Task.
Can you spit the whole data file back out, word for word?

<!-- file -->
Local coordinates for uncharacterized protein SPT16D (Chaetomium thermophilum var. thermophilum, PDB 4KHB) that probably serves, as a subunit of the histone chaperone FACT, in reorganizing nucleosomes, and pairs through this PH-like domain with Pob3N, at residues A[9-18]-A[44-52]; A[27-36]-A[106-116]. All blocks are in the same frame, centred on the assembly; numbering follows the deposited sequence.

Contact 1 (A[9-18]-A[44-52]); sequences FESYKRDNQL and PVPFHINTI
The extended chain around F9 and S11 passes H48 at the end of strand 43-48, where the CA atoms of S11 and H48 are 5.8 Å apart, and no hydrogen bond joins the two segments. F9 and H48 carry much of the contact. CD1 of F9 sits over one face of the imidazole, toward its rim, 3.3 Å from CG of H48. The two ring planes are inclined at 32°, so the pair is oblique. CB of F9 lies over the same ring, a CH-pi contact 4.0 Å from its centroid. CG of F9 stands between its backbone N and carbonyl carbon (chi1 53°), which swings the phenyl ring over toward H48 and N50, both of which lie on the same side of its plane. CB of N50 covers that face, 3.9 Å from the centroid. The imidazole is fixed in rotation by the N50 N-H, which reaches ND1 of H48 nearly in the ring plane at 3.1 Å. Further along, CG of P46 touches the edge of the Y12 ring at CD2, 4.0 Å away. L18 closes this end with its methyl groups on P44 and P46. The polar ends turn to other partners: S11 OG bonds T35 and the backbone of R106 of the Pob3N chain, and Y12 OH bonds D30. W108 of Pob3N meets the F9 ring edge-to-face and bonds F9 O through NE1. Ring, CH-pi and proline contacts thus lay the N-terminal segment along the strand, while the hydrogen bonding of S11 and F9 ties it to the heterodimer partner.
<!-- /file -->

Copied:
Local coordinates for uncharacterized protein SPT16D (Chaetomium thermophilum var. thermophilum, PDB 4KHB) that probably serves, as a subunit of the histone chaperone FACT, in reorganizing nucleosomes, and pairs through this PH-like domain with Pob3N, at residues A[9-18]-A[44-52]; A[27-36]-A[106-116]. All blocks are in the same frame, centred on the assembly; numbering follows the deposited sequence.

Contact 1 (A[9-18]-A[44-52]); sequences FESYKRDNQL and PVPFHINTI
The extended chain around F9 and S11 passes H48 at the end of strand 43-48, where the CA atoms of S11 and H48 are 5.8 Å apart, and no hydrogen bond joins the two segments. F9 and H48 carry much of the contact. CD1 of F9 sits over one face of the imidazole, toward its rim, 3.3 Å from CG of H48. The two ring planes are inclined at 32°, so the pair is oblique. CB of F9 lies over the same ring, a CH-pi contact 4.0 Å from its centroid. CG of F9 stands between its backbone N and carbonyl carbon (chi1 53°), which swings the phenyl ring over toward H48 and N50, both of which lie on the same side of its plane. CB of N50 covers that face, 3.9 Å from the centroid. The imidazole is fixed in rotation by the N50 N-H, which reaches ND1 of H48 nearly in the ring plane at 3.1 Å. Further along, CG of P46 touches the edge of the Y12 ring at CD2, 4.0 Å away. L18 closes this end with its methyl groups on P44 and P46. The polar ends turn to other partners: S11 OG bonds T35 and the backbone of R106 of the Pob3N chain, and Y12 OH bonds D30. W108 of Pob3N meets the F9 ring edge-to-face and bonds F9 O through NE1. Ring, CH-pi and proline contacts thus lay the N-terminal segment along the strand, while the hydrogen bonding of S11 and F9 ties it to the heterodimer partner.